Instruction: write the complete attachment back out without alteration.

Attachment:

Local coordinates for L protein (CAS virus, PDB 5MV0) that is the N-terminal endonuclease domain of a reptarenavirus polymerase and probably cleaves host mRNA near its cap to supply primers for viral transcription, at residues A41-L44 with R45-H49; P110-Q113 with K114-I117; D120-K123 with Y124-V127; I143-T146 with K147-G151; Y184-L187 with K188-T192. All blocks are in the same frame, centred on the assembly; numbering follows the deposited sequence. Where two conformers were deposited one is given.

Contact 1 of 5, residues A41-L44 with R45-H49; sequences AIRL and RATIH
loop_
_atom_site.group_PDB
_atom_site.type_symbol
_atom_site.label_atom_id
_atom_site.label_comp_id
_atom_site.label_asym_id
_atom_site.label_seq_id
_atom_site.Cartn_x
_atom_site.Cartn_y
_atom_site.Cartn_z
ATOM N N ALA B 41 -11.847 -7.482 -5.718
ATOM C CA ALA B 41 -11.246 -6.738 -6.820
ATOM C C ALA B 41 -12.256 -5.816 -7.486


Local coordinates for L protein (CAS virus, PDB 5MV0) that is the N-terminal endonuclease domain of a reptarenavirus polymerase and probably cleaves host mRNA near its cap to supply primers for viral transcription, at residues A41-L44 with R45-H49; P110-Q113 with K114-I117; D120-K123 with Y124-V127; I143-T146 with K147-G151; Y184-L187 with K188-T192. All blocks are in the same frame, centred on the assembly; numbering follows the deposited sequence. Where two conformers were deposited one is given.

Contact 1 of 5, residues A41-L44 with R45-H49; sequences AIRL and RATIH
loop_
_atom_site.group_PDB
_atom_site.type_symbol
_atom_site.label_atom_id
_atom_site.label_comp_id
_atom_site.label_asym_id
_atom_site.label_seq_id
_atom_site.Cartn_x
_atom_site.Cartn_y
_atom_site.Cartn_z
ATOM N N ALA B 41 -11.847 -7.482 -5.718
ATOM C CA ALA B 41 -11.246 -6.738 -6.820
ATOM C C ALA B 41 -12.256 -5.816 -7.486